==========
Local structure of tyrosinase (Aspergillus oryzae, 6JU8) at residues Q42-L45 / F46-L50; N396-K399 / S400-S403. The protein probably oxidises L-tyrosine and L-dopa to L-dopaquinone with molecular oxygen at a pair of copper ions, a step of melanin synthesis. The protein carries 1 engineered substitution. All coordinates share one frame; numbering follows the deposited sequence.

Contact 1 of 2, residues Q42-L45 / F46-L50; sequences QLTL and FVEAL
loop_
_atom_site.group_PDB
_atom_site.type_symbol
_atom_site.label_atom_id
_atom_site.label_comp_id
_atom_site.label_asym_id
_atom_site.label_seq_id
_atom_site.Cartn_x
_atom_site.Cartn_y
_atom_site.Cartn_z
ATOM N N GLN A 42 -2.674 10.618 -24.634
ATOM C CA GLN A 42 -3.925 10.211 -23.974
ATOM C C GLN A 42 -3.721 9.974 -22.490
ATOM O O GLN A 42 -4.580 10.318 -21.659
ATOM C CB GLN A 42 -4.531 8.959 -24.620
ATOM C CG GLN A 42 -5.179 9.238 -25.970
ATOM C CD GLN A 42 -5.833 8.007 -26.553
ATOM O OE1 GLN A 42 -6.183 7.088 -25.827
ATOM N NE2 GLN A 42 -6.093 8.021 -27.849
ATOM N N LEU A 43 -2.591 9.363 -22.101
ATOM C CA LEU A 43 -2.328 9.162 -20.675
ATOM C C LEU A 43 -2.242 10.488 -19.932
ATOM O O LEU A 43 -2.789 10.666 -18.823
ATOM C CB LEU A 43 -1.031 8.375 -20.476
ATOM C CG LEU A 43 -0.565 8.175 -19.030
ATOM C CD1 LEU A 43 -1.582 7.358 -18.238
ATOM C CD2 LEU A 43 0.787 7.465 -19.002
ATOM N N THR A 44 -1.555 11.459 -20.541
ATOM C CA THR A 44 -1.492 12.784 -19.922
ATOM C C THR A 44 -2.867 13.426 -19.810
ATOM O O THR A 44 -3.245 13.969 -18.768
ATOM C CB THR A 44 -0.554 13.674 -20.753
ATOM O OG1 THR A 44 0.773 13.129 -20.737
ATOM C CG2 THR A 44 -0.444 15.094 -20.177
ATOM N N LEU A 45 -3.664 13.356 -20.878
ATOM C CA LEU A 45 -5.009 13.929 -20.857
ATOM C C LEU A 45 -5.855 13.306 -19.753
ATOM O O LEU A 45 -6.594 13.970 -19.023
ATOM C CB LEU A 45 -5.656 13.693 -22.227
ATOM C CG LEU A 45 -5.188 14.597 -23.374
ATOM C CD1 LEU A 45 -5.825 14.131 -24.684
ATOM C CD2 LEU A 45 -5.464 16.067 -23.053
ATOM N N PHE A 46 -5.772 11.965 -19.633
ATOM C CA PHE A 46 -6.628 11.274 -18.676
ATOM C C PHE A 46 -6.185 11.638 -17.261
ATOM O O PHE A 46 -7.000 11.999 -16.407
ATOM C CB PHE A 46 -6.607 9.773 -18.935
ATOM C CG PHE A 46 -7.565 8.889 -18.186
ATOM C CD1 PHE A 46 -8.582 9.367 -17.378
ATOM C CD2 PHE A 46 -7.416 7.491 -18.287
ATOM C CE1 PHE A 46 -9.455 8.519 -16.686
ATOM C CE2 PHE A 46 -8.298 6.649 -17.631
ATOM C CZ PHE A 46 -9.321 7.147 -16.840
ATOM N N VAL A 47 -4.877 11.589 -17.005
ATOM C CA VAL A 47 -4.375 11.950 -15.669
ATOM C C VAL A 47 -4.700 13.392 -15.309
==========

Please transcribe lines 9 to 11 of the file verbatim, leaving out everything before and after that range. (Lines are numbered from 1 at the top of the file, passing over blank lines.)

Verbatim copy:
_atom_site.label_seq_id
_atom_site.Cartn_x
_atom_site.Cartn_y